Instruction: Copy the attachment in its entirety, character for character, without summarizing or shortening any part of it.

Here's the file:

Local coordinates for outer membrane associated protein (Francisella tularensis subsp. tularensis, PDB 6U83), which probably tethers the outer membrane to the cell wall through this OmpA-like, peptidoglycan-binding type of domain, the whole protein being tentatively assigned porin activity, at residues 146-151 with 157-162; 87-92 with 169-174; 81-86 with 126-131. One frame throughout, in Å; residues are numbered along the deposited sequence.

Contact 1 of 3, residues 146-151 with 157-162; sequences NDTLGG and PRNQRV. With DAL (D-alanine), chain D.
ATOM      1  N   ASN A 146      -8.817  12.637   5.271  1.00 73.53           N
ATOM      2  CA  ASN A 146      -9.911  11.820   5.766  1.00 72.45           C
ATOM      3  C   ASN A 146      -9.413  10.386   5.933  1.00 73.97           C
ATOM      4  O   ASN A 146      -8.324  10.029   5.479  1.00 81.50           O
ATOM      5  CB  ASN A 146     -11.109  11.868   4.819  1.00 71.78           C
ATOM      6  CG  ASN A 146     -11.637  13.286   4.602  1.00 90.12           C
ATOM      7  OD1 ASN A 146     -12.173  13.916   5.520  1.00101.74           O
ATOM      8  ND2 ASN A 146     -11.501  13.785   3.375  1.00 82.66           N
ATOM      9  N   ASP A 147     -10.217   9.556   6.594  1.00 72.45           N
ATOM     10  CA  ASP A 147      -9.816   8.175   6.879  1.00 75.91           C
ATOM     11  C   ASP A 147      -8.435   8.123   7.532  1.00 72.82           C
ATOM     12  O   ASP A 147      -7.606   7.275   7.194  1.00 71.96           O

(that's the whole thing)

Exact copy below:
Local coordinates for outer membrane associated protein (Francisella tularensis subsp. tularensis, PDB 6U83), which probably tethers the outer membrane to the cell wall through this OmpA-like, peptidoglycan-binding type of domain, the whole protein being tentatively assigned porin activity, at residues 146-151 with 157-162; 87-92 with 169-174; 81-86 with 126-131. One frame throughout, in Å; residues are numbered along the deposited sequence.

Contact 1 of 3, residues 146-151 with 157-162; sequences NDTLGG and PRNQRV. With DAL (D-alanine), chain D.
ATOM      1  N   ASN A 146      -8.817  12.637   5.271  1.00 73.53           N
ATOM      2  CA  ASN A 146      -9.911  11.820   5.766  1.00 72.45           C
ATOM      3  C   ASN A 146      -9.413  10.386   5.933  1.00 73.97           C
ATOM      4  O   ASN A 146      -8.324  10.029   5.479  1.00 81.50           O
ATOM      5  CB  ASN A 146     -11.109  11.868   4.819  1.00 71.78           C
ATOM      6  CG  ASN A 146     -11.637  13.286   4.602  1.00 90.12           C
ATOM      7  OD1 ASN A 146     -12.173  13.916   5.520  1.00101.74           O
ATOM      8  ND2 ASN A 146     -11.501  13.785   3.375  1.00 82.66           N
ATOM      9  N   ASP A 147     -10.217   9.556   6.594  1.00 72.45           N
ATOM     10  CA  ASP A 147      -9.816   8.175   6.879  1.00 75.91           C
ATOM     11  C   ASP A 147      -8.435   8.123   7.532  1.00 72.82           C
ATOM     12  O   ASP A 147      -7.606   7.275   7.194  1.00 71.96           O